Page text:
Eventually, Susanna led our group up stairs to the entrance to Indian Caves. Inside, we were led through a few hundred meters (yards) of soaring caves with fascinating rock formations. The path was an easy walk, with a concrete floor and plenty of lighting. The exception came at one point where the ceiling came down so low I almost had to crawl through, pushing my camera bag in front of me. After the path, we were placed in small boats for an exploration of even more caverns. The pictures don't really do it justice, so you will have to go yourself.
Out on open and dry land, we were dropped off at the ubiquitous trinket market. So far, we have managed to avoid purchases, but I'll bet we will weaken, sooner or later. We also passed on the droop-horned bull ride.
Indian Caves hosted our lunch, a decent offering of traditional foods: pork, chicken, beans and rice, and carrots. Since it was now almost 3:00, we were all pretty hungry.
By now we were in tobacco farm country, where Cuba grows its best cigar leaves. We passed fields of tall plants and of fields with leaves starting their drying process.
For a complete picture, we stopped at a working tobacco farm. There, the barn was filled with leaves drying from the most recent harvest. I liked the pictures these regular-irregular patterns make.
The farmer explained growing in Cuba. The land belongs to the government and they provide fertilizers and equipment, what there is of it. The farmer and his small team then do all the work. For this, the farmer gets some money, depending on quantity and quality, but more importantly, keeps 10% of his crop for "personal use". The blue-shirted worker rolled a cigar for us and offered tasting, kind of like wine tasting I guess. (Marianne tried, but I missed getting a picture!)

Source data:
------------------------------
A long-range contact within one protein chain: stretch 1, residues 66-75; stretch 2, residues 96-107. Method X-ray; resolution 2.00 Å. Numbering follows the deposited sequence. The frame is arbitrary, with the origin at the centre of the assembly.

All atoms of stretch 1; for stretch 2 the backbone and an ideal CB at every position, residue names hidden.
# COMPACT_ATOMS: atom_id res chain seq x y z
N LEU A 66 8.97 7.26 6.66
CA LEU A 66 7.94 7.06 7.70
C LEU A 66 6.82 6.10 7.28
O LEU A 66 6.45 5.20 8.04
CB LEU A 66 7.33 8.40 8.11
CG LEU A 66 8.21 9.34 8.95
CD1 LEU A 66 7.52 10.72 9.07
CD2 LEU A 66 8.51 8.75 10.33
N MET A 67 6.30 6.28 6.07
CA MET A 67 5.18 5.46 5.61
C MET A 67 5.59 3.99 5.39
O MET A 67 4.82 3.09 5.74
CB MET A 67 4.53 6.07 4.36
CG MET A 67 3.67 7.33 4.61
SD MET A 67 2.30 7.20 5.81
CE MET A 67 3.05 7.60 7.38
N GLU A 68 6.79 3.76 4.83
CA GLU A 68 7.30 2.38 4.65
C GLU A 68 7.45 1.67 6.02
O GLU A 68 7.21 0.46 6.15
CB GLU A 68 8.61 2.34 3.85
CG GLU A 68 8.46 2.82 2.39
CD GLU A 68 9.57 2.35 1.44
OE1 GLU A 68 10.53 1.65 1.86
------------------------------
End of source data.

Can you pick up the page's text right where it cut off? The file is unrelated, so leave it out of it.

In the farm and on the bus, our guide Susanna talked about tourist things, of course, but she also talked about life in Cuba. It's hard. It seems everyone has an official job, where they make just a few dollars a month, but qualify for education, health care, government housing, and some small amount of cheap food. For everything else, they need a different source. Her regular job is as a lawyer. Tour guide is her second job and it is the tips that provide the majority of her cash income. She said everyone does this, from teachers waiting tables to doctors driving taxis. It is hard to see how this will all end up.
Back on the tour route, we stopped at the "Prehistoric Paintings". Paintings, yes, but not prehistoric. They were painted in the early 1960s, in a prehistoric style, in order to draw tourists to this relatively poor and isolated part of the island. They also specialize in Pina Coladas, as strong as one would like.
Tour books say the hotel is a perfect place to sit and watch a sunset, but staying this far away from everything might be a bit too peaceful.
Our final stop before heading home was a viewpoint overlooking the Viñales Valley and its limestone ridges.
Back on the bus, and we made it home just before 9pm. Another long day.
This was another day that started out unplanned, except for a first stop at the Hotel Nationale for breakfast. Marianne and I walked and enjoyed a vigorous walk and a ten-minute rain delay while we waited out in the lobby of the Hotel Victoria. (Another of the nice-looking hotels we have run across.)